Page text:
I haven't been writing about this as much as I had intended, but we've been gradually switching out light bulbs, experimenting with window coverings, cutting back our gas and electric use, and contemplating solar water heating and/or power. I've also been focusing on using or repurposing what we already own.
  • We will hang artwork in at least two different rooms.
Technically, we have artwork up in three rooms. But all of it is hung on nails left behind by the previous owners. The piece in our living room will probably stay where it is, but the others are really just place holders. I have one framed poster I want to put up in our bedroom and expect that we will find a few more pieces at the art festival we'll be going to soon. I hope to get those up as soon as they're framed.
  • We will get Scooter evaluated and determine what supports he'll have in school.
Scooter is currently on the wait-list for the closest diagnostic clinic; it is likely he'll get an appointment for sometime in October-December. He already has an IEP for kindergarten, and I can't imagine any diagnosis under which it would change substantially. He'll be getting the occupational therapy we most want him to have, may qualify for speech therapy, and should get consideration from his teacher for things like sitting on the periphery of the classroom and working with smaller groups. There's always more we could be actively pursuing, but I feel like we've got a decent structure in place right now.
  • I will experiment with gluten-free baking.
I haven't been writing much of this down, although I always intend to, but I've accomplished a decent amount. I now have memorized a bread recipe that turns out pretty well and that Scooter truly likes. I've made banana bread (need to make some more with the bananas I have on hand) and a really tasty fruit crumble (or crisp? can't remember which it technically was now). I also have zucchini for zucchini bread and will spend some serious time on chocolate chip cookies when it gets a little cooler.
  • I will meditate regularly.
Crap. Forgot this one was here. I almost never sit down and meditate. But... I have been walking a lot as part of my exercise, multiple miles outside most days. And while I can't claim this as true walking meditation, it is when I let my mind wander through things and go where it wants; this particular time really helps me clear my head and work through issues. So it almost qualifies.

OK, not a bad exercise. I'd forgotten some of my goals, so it's good to see them on the screen again.

Monday, July 07, 2008


My mind has been wrapped around any number of serious topics recently, so I feel a need to move to the shallow end for a bit.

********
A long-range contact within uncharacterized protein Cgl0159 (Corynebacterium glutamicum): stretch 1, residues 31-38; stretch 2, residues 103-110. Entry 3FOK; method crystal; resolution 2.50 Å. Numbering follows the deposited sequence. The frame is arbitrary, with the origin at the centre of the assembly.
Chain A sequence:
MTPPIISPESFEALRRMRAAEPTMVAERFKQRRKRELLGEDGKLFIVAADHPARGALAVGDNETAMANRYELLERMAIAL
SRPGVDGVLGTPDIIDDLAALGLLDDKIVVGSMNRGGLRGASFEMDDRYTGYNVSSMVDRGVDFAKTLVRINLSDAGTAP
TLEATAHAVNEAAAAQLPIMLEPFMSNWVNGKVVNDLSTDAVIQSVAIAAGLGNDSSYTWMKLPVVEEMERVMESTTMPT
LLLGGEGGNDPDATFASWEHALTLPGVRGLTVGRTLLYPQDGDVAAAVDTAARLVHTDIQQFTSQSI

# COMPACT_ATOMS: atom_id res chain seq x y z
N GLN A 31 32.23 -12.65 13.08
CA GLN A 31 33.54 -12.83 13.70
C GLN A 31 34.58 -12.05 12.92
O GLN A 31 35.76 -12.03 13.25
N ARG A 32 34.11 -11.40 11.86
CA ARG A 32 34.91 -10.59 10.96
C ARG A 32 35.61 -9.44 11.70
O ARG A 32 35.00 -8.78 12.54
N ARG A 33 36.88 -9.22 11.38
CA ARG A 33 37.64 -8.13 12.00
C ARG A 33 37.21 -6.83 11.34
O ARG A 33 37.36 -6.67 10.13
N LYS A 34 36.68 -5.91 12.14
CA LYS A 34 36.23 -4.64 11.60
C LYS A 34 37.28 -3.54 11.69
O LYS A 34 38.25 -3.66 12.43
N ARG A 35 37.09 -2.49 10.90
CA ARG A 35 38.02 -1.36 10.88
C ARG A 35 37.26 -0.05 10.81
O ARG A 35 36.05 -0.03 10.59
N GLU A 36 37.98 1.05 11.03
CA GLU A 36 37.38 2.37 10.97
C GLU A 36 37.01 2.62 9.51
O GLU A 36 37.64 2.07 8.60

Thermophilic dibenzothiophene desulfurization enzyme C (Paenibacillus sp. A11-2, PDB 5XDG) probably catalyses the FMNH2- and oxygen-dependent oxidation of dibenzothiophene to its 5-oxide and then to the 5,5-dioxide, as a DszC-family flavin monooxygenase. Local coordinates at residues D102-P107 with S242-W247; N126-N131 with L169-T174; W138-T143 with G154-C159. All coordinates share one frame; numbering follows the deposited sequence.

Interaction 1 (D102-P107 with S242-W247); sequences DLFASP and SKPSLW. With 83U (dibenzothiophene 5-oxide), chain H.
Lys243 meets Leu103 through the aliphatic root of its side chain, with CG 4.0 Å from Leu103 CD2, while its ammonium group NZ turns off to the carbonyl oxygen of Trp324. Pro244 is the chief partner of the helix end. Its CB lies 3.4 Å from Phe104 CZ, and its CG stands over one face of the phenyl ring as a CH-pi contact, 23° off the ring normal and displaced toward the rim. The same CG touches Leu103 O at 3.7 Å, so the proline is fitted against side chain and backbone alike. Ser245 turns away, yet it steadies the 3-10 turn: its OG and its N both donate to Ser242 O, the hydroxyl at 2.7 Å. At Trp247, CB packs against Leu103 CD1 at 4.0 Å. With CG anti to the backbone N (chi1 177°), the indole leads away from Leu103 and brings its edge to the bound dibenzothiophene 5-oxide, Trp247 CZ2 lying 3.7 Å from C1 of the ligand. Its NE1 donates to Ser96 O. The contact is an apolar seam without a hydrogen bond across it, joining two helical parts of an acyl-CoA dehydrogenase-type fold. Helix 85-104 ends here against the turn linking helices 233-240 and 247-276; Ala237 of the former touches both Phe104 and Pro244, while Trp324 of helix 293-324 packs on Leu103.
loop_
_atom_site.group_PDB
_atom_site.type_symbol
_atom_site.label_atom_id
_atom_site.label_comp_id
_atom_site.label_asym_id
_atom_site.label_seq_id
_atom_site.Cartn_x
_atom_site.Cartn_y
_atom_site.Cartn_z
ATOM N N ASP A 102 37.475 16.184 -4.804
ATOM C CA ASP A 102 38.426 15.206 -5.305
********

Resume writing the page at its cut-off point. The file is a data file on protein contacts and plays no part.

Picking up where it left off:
I will be getting my hair cut this weekend. It’s been about a year since my last haircut, although it hasn’t grown as much this past year as I would have expected. Since I’m tired of always putting it up (ponytail, messy bun, braid, repeat), I will probably go chin length or shorter.

I am also debating the dress that I will wear to a friend's wedding in a couple weeks. I have two sleeveless dresses in mind. One is longer and dark green with butterflies screen-printed on it. The other is shorter and periwinkle. I'm leaning towards the latter, as it fits me again after a couple months of good workouts. My one reservation is that it clings a little more than the first dress and I fear that people might think I'm pregnant. I am actually, seriously thinking about getting a bodyshaper to wear under it. Which is so unlike me.

I stayed up late last night to watch The Fifth Element on TBS or some such station. Pretty much any time I come across it, I'll watch however much is left. What can I say? It's sci-fi candy for me.

Right now, the cheesy goodness of Star Wars VI: Return of the Jedi is playing in the background. The ewoks will always hold a place in my heart and I refuse to equate them to Jar-Jar Binks. And I'm reminded of the time a classmate tried to explain to me the appeal of Princess Leia in the gold bikini. I looked at him in disbelief. Obviously he had forgotten to whom he was talking; that scene was forever seared upon my young adolescent mind!

We're going to go see Hellboy II this weekend. And Dark Knight the next. Yes, comic book movies make me happy.

(Of course, I feel like I should do a little work so that I can properly enjoy my movies.)

Thursday, July 03, 2008

Don't try this... pretty much anywhere else, really